WordPress users are fantastic. This review and how the reviewer brought it back. My reply is a blog post so here we are and below is my reply.
*Reads. STANDS AND APPLAUDS!*
Hello Jan. I usually write the text all in plain form inside a blog post, then split it with some h2 h3 h4 headings and adding images.
PERFECT! Seriously, thank you for that. 😉 I read many reviews and your reply cheered me up immensely. I’ll let more qualified people reply to that.
About this not being a blog, I beg you pardon if I was OT, but then please tell me, is there an official forum where WordPress users can freely discuss about matters like this?
I’m getting very off topic but the thing with blogs is that they frequently devolve into a mess of either positivity (never saw that myself but I’m keeping an open mind) or negativity (OH YEAH, ALL THE TIME!)
The https://wordPress.org/support/ site is divided into sections for support of the WordPress code, support of plugins and themes, and reviews which is feedback.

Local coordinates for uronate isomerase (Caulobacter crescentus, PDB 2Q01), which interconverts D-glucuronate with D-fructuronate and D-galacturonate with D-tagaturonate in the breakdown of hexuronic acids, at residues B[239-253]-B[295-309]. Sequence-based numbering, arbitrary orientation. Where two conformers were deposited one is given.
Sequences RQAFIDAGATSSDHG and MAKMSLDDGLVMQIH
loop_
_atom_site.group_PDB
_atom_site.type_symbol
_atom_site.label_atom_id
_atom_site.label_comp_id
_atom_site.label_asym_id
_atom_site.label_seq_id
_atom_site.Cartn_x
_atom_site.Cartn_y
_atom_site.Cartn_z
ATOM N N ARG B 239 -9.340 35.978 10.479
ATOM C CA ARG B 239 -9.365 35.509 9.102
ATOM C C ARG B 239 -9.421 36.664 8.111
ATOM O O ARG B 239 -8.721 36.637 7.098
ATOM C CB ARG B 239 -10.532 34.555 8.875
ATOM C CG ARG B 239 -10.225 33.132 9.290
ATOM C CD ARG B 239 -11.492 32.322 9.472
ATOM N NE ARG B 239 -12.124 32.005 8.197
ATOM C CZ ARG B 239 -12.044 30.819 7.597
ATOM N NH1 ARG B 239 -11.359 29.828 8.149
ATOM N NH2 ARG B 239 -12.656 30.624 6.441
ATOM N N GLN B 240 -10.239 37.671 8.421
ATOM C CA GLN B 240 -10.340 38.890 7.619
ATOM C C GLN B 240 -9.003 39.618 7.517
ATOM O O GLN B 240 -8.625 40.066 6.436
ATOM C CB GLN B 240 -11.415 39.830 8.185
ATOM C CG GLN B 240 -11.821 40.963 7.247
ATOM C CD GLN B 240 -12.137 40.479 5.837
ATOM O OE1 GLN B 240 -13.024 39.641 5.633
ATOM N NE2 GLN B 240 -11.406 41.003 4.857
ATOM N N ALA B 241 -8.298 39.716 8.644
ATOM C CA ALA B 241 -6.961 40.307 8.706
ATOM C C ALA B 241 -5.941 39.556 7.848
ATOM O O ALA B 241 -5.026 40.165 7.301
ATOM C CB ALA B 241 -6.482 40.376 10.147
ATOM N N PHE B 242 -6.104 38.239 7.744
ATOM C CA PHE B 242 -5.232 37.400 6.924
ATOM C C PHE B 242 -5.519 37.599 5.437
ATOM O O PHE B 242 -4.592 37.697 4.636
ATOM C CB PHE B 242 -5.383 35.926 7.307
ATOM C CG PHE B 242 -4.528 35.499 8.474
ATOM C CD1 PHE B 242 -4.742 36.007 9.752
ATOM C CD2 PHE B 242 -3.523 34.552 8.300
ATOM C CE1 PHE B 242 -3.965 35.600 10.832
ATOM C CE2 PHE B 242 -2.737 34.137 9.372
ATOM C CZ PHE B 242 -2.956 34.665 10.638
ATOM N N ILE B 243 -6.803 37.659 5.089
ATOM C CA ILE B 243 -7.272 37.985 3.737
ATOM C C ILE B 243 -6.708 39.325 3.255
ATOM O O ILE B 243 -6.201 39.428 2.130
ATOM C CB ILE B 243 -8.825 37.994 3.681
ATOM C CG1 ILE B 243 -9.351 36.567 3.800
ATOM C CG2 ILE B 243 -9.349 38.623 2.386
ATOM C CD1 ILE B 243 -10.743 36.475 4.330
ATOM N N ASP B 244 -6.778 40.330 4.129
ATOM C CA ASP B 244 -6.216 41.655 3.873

When someone leaves a review here it is not a blog post. It’s their experience for that theme or plugin. Though as you know we’ve good software for blogging about that.
If someone leaves a review that is substantive about that plugin or theme then that’s fantastic. Gutenberg’s 4.9.8 callout had the desired effect. People are trying it and for the most part even their 1 star reviews have provided good feedback to improve it.
If someone just vents, hate posts, rage replies then that’s not for here. I don’t think you’re surprised that happens. Such behavior has a limited value and a short shelf-life here. These forums are moderated and no, that’s not censorship in case anyone wants to chime in that way.